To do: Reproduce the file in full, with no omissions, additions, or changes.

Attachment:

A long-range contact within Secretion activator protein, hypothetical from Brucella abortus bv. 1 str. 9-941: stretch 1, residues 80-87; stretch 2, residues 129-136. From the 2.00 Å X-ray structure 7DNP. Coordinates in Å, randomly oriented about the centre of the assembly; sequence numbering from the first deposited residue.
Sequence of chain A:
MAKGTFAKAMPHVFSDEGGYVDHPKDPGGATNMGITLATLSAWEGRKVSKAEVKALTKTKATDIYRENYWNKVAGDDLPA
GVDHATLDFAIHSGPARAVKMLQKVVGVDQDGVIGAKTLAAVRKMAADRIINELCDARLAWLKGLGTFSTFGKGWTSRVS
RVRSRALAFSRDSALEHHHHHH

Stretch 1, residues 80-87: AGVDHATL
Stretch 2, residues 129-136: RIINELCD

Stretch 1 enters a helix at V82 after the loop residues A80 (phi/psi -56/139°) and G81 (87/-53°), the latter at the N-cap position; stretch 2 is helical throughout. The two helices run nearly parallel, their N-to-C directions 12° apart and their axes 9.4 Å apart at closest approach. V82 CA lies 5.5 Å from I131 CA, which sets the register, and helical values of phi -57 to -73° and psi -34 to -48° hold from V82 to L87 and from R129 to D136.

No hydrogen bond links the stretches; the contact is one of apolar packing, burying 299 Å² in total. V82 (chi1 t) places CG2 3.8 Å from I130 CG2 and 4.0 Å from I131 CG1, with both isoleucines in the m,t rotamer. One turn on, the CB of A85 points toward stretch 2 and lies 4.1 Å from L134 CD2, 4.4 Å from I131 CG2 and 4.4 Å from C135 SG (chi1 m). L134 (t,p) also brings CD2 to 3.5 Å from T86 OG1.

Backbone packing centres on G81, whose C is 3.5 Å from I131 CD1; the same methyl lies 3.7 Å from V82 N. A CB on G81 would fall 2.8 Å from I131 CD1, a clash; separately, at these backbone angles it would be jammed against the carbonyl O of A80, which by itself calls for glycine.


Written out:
A long-range contact within Secretion activator protein, hypothetical from Brucella abortus bv. 1 str. 9-941: stretch 1, residues 80-87; stretch 2, residues 129-136. From the 2.00 Å X-ray structure 7DNP. Coordinates in Å, randomly oriented about the centre of the assembly; sequence numbering from the first deposited residue.
Sequence of chain A:
MAKGTFAKAMPHVFSDEGGYVDHPKDPGGATNMGITLATLSAWEGRKVSKAEVKALTKTKATDIYRENYWNKVAGDDLPA
GVDHATLDFAIHSGPARAVKMLQKVVGVDQDGVIGAKTLAAVRKMAADRIINELCDARLAWLKGLGTFSTFGKGWTSRVS
RVRSRALAFSRDSALEHHHHHH

Stretch 1, residues 80-87: AGVDHATL
Stretch 2, residues 129-136: RIINELCD

Stretch 1 enters a helix at V82 after the loop residues A80 (phi/psi -56/139°) and G81 (87/-53°), the latter at the N-cap position; stretch 2 is helical throughout. The two helices run nearly parallel, their N-to-C directions 12° apart and their axes 9.4 Å apart at closest approach. V82 CA lies 5.5 Å from I131 CA, which sets the register, and helical values of phi -57 to -73° and psi -34 to -48° hold from V82 to L87 and from R129 to D136.

No hydrogen bond links the stretches; the contact is one of apolar packing, burying 299 Å² in total. V82 (chi1 t) places CG2 3.8 Å from I130 CG2 and 4.0 Å from I131 CG1, with both isoleucines in the m,t rotamer. One turn on, the CB of A85 points toward stretch 2 and lies 4.1 Å from L134 CD2, 4.4 Å from I131 CG2 and 4.4 Å from C135 SG (chi1 m). L134 (t,p) also brings CD2 to 3.5 Å from T86 OG1.

Backbone packing centres on G81, whose C is 3.5 Å from I131 CD1; the same methyl lies 3.7 Å from V82 N. A CB on G81 would fall 2.8 Å from I131 CD1, a clash; separately, at these backbone angles it would be jammed against the carbonyl O of A80, which by itself calls for glycine.